Gulab Jamun

The 15th has passed yet again, and my little lovebug is now 17 months old.  This month I decided to make one of our family favorite desserts- Gulab Jamun.  Gulab Jamun is basically the Pakistani/Indian version of donut holes.  They’re small balls of fried dough that are soaked in a cardamom and saffron infused simple syrup.  This recipe is a no-fail and results in perfectly soaked and soft little balls of heaven 🙂

Gulab Jamun

Yield: 15-20 Pieces


For Syrup

  • 2 cups sugar
  • 1 cup water
  • 5 cardamoms
  • Pinch of saffron

For Dough

  • 1 cup powdered milk
  • ½ cup all-purpose flour
  • ½ teaspoon baking soda
  • 2 tablespoons butter (melted), or oil
  • Milk, enough to knead the dough (less than ¼ cup)
  • Oil, to deep fry


Combine all of the ingredients for the syrup in a saucepan, and cook at a medium temperature until the sugar dissolves.  Be sure not to overheat, as this will cause the sugar to caramelize.  Continue cooking on low after the sugar has dissolved.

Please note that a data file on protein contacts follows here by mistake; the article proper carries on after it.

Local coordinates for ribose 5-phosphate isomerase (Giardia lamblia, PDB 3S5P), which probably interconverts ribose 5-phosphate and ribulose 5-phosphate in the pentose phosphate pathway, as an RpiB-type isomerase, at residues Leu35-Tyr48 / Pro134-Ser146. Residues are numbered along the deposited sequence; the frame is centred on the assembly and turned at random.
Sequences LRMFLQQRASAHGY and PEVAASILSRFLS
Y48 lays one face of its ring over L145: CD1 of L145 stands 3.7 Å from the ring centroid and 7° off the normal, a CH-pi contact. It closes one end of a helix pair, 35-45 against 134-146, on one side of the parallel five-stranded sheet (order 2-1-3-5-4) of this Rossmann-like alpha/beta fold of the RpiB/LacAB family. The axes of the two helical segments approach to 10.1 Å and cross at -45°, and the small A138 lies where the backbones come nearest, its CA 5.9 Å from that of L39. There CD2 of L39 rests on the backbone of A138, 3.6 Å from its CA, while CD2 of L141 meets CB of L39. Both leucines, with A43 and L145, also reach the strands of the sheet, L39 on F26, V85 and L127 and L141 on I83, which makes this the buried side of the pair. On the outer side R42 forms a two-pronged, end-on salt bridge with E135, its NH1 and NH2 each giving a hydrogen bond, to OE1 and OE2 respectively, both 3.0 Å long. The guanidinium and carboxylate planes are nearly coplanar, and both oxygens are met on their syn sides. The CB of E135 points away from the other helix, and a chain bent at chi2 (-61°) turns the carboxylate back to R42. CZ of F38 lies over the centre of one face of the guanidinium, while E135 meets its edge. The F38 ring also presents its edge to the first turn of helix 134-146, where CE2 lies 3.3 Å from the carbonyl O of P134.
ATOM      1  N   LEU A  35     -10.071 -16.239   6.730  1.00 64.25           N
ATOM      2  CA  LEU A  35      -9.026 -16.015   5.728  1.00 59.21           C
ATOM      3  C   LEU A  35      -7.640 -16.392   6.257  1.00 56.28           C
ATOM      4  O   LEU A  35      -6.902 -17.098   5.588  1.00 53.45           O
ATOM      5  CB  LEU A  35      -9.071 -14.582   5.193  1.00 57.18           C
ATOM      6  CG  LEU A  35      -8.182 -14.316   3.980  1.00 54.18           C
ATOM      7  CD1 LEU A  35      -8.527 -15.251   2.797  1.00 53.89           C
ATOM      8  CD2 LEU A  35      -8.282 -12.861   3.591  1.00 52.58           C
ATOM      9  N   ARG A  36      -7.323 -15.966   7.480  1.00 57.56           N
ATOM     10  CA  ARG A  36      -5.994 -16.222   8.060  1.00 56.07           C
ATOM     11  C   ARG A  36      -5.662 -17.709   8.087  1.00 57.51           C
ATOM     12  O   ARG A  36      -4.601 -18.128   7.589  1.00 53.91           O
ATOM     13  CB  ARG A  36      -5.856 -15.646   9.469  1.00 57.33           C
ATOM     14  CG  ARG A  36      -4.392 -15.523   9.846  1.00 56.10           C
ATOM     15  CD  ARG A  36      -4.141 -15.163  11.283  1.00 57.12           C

Begin warming the oil in a separate vessel to fry the gulab jamun in.

Prepare the dough by combining all of the ingredients, and kneading with enough milk to form a medium-hard texture.  To check if the texture is right, roll a small amount of dough between your hands for approximately 30 seconds.  The ball should be smooth and firm.  If you notice cracks in the ball, knead more milk into the dough.

Divide the dough into small balls, roughly the size of a ping-pong ball.  Be sure to cover them with a damp cloth.

Fry the gulab jamun a few at a time, making sure to gently agitate them to ensure even browning.  Add the fried gulab jamun to the sugar syrup, and transfer to a serving dish.

Allow the gulab jamun to soak overnight for best results.

Can be served warm, cold, or at room temperature.

Note:  If the dough seems to dry out while rolling into balls, add a splash of milk.


10 responses

    • Gulgula is similar to these! In fact, I think gulgulay are more doughnutty (is that even a word? LOL) than gulab jamun because they are dry, whereas gulab jamun are more liquidy. And you’re right, these also remind me of awaamah 🙂 I love how we have so many foods that are so similar yet have their own unique spin to them 🙂

  1. Pingback: Gulab Jamun | Mama Miyuki Easy Pantsy

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